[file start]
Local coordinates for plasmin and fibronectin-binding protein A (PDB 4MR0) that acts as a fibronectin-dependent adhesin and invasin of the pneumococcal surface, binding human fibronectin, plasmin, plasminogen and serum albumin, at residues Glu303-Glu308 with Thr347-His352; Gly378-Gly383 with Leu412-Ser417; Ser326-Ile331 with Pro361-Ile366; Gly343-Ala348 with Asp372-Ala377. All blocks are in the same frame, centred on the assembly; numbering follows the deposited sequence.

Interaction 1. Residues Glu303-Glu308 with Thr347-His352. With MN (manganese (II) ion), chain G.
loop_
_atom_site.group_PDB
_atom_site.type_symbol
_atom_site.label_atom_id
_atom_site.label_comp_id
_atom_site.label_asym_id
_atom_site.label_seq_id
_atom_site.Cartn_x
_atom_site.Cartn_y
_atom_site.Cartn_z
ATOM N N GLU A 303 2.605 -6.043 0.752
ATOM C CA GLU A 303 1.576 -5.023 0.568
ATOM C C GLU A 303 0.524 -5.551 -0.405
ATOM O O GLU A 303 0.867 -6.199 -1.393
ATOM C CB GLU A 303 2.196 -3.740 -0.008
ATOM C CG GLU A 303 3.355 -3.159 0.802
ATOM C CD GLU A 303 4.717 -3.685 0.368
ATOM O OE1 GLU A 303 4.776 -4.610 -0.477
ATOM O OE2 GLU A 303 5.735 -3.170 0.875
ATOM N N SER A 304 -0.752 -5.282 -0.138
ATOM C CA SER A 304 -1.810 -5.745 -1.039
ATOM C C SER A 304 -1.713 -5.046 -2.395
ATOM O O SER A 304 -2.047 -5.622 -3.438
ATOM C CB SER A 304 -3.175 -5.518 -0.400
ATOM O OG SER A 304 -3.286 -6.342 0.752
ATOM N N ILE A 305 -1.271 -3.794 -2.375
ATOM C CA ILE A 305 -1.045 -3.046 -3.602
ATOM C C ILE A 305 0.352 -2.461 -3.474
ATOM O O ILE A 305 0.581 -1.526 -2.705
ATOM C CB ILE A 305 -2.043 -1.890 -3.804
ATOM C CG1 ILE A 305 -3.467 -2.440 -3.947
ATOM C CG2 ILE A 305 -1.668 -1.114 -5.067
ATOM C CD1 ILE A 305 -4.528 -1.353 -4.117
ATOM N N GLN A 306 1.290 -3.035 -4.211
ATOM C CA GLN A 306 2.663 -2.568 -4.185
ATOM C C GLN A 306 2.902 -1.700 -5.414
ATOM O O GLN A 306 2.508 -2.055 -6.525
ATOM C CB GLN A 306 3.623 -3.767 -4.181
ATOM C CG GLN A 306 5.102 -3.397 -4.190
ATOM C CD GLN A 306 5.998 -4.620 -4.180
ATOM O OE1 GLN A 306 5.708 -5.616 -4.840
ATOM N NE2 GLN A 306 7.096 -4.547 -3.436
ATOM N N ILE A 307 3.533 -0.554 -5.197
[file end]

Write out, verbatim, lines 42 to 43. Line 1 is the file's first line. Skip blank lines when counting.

ATOM C CD GLN A 306 5.998 -4.620 -4.180
ATOM O OE1 GLN A 306 5.708 -5.616 -4.840